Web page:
WHEN extract(EPOCH FROM (MAX(dvce_tstamp)-MIN(dvce_tstamp))) > 60 THEN 'd. 61 - 180 seconds'
	WHEN extract(EPOCH FROM (MAX(dvce_tstamp)-MIN(dvce_tstamp))) > 30 THEN 'c. 31-60 seconds'
	WHEN extract(EPOCH FROM (MAX(dvce_tstamp)-MIN(dvce_tstamp))) > 10 THEN 'b. 11-30 seconds'
	ELSE 'a. 0-10 seconds' END AS "Visit duration"
FROM "atomic".events
WHERE derived_tstamp > current_date - integer '31'
GROUP BY 1,2;

Then we aggregate the results for each bucket, so we have frequency by bucket:

/* Redshift / PostgreSQL */
SELECT
"Visit duration",
COUNT(*) as "Number of visits"
FROM (
	SELECT
	domain_userid,
	domain_sessionidx,
	CASE
		WHEN extract(EPOCH FROM (MAX(dvce_tstamp)-MIN(dvce_tstamp))) > 1800 THEN 'g. 1801+ seconds'
		WHEN extract(EPOCH FROM (MAX(dvce_tstamp)-MIN(dvce_tstamp))) > 600 THEN 'f. 601-1800 seconds'
		WHEN extract(EPOCH FROM (MAX(dvce_tstamp)-MIN(dvce_tstamp))) > 180 THEN 'e. 181-600 seconds'
		WHEN extract(EPOCH FROM (MAX(dvce_tstamp)-MIN(dvce_tstamp))) > 60 THEN 'd. 61 - 180 seconds'
		WHEN extract(EPOCH FROM (MAX(dvce_tstamp)-MIN(dvce_tstamp))) > 30 THEN 'c. 31-60 seconds'
		WHEN extract(EPOCH FROM (MAX(dvce_tstamp)-MIN(dvce_tstamp))) > 10 THEN 'b. 11-30 seconds'
		ELSE 'a. 0-10 seconds' END AS "Visit duration"
	FROM "atomic".events
	WHERE derived_tstamp > current_date - integer '31'
	GROUP BY 1,2
) t
GROUP BY 1
ORDER BY 1;

We can also look at the number of page views per visit:

/* Redshift / PostgreSLQ */
select
domain_userid,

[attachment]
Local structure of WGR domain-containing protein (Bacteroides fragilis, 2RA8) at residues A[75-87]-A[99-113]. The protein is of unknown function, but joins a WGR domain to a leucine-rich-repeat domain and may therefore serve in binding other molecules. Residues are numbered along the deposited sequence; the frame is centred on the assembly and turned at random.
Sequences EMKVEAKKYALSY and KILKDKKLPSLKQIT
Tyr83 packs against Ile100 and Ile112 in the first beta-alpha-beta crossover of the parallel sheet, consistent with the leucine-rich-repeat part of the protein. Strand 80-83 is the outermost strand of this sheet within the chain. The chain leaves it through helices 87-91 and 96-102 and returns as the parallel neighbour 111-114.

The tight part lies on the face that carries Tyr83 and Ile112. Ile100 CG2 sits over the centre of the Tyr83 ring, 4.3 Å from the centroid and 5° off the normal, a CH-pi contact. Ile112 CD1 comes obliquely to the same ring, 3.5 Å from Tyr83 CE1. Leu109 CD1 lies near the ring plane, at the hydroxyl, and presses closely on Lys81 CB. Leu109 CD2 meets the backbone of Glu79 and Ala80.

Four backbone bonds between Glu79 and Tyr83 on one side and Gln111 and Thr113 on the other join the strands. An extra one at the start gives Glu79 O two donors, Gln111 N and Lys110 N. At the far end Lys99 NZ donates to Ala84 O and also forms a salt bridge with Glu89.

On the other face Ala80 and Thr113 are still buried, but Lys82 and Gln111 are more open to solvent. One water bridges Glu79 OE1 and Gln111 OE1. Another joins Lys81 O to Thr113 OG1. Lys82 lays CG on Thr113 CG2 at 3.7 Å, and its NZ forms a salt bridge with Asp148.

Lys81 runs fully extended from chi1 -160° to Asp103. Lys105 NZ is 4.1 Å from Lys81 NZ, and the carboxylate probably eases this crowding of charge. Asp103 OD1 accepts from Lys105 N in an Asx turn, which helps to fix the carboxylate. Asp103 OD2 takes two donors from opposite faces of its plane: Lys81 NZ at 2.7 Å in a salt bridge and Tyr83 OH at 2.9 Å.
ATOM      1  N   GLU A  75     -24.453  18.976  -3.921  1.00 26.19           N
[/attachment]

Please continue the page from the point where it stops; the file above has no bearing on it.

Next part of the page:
domain_sessionidx,
count(*) as "Page views per visit"
from events
where derived_tstamp > current_date - integer '31'
and event = 'page_view'
group by domain_userid, domain_sessionidx;

We then aggregate those results together by the number of page views per visit

/* Redshift / PostgreSLQ */
SELECT
"Page views per visit",
COUNT(*) as "Number of visits"
FROM (
	SELECT
	domain_userid,
	domain_sessionidx,
	COUNT(*) as "Page views per visit"
	FROM "atomic".events
	WHERE derived_tstamp > current_date - integer '31'
	AND event = 'page_view'
	GROUP BY 1,2
) t
GROUP BY 1
ORDER BY 1;

15. Technology: browser

Browser details are stored in the events table in the br_name, br_family, br_version, br_type, br_renderingengine, br_features and br_cookies fields.

Looking at the distribution of visits by browser is straightforward:

/* Redshift / PostgreSQL */
SELECT
br_family as "Browser",
COUNT(DISTINCT(domain_userid || domain_sessionidx)) as "Visits"
FROM "atomic"events
WHERE derived_tstamp > current_date - integer '31'
GROUP BY 1
ORDER BY 2 DESC;

16. Technology: operating system

Operating system details are stored in the events table in the os_name, os_family and os_manufacturer fields.

Looking at the distribution of visits by operating system is straightforward:

/* Redshift / PostgreSQL */
CREATE VIEW basic_recipes.technology_os AS
SELECT
os_name as "Operating System",
COUNT(DISTINCT(domain_userid || domain_sessionidx)) as "Visits"
FROM "atomic".events
WHERE derived_tstamp > current_date - integer '31'
GROUP BY 1
ORDER BY 2 DESC;

17. Technology: mobile

To work out how the number of visits in a given time period splits between visitors on mobile and those not, simply execute the following query:

/* Redshift / PostgreSQL */
CREATE VIEW basic_recipes.technology_mobile AS
SELECT
CASE WHEN dvce_ismobile=1 THEN 'mobile' ELSE 'desktop' END AS "Device type",
COUNT(DISTINCT(domain_userid || domain_sessionidx)) as "Visits"